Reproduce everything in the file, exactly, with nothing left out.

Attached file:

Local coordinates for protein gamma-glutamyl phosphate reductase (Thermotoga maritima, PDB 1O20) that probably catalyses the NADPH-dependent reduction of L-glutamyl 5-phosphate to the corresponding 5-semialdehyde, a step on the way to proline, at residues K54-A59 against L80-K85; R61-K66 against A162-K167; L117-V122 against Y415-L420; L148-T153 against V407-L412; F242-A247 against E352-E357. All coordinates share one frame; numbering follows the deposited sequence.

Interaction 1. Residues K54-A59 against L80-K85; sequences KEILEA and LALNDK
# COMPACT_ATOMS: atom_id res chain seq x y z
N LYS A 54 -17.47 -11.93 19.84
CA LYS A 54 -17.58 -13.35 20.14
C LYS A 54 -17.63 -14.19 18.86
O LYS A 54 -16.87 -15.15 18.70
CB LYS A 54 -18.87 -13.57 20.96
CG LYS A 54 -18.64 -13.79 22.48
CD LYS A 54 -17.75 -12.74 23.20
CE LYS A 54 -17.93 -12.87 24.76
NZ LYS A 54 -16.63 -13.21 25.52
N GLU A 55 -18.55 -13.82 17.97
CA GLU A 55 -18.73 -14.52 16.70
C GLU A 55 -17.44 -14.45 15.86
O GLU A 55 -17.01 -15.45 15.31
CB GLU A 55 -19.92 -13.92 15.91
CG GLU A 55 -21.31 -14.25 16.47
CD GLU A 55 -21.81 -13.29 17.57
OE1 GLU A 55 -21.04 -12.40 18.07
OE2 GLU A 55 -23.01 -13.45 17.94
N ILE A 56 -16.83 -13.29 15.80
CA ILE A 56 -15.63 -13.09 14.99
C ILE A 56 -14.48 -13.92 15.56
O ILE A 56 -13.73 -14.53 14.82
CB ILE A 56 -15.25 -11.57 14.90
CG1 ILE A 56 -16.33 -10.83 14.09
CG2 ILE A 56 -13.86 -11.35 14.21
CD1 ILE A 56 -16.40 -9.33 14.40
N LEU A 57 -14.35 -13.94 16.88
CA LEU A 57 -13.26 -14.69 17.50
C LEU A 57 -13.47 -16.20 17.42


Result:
Local coordinates for protein gamma-glutamyl phosphate reductase (Thermotoga maritima, PDB 1O20) that probably catalyses the NADPH-dependent reduction of L-glutamyl 5-phosphate to the corresponding 5-semialdehyde, a step on the way to proline, at residues K54-A59 against L80-K85; R61-K66 against A162-K167; L117-V122 against Y415-L420; L148-T153 against V407-L412; F242-A247 against E352-E357. All coordinates share one frame; numbering follows the deposited sequence.

Interaction 1. Residues K54-A59 against L80-K85; sequences KEILEA and LALNDK
# COMPACT_ATOMS: atom_id res chain seq x y z
N LYS A 54 -17.47 -11.93 19.84
CA LYS A 54 -17.58 -13.35 20.14
C LYS A 54 -17.63 -14.19 18.86
O LYS A 54 -16.87 -15.15 18.70
CB LYS A 54 -18.87 -13.57 20.96
CG LYS A 54 -18.64 -13.79 22.48
CD LYS A 54 -17.75 -12.74 23.20
CE LYS A 54 -17.93 -12.87 24.76
NZ LYS A 54 -16.63 -13.21 25.52
N GLU A 55 -18.55 -13.82 17.97
CA GLU A 55 -18.73 -14.52 16.70
C GLU A 55 -17.44 -14.45 15.86
O GLU A 55 -17.01 -15.45 15.31
CB GLU A 55 -19.92 -13.92 15.91
CG GLU A 55 -21.31 -14.25 16.47
CD GLU A 55 -21.81 -13.29 17.57
OE1 GLU A 55 -21.04 -12.40 18.07
OE2 GLU A 55 -23.01 -13.45 17.94
N ILE A 56 -16.83 -13.29 15.80
CA ILE A 56 -15.63 -13.09 14.99
C ILE A 56 -14.48 -13.92 15.56
O ILE A 56 -13.73 -14.53 14.82
CB ILE A 56 -15.25 -11.57 14.90
CG1 ILE A 56 -16.33 -10.83 14.09
CG2 ILE A 56 -13.86 -11.35 14.21
CD1 ILE A 56 -16.40 -9.33 14.40
N LEU A 57 -14.35 -13.94 16.88
CA LEU A 57 -13.26 -14.69 17.50
C LEU A 57 -13.47 -16.20 17.42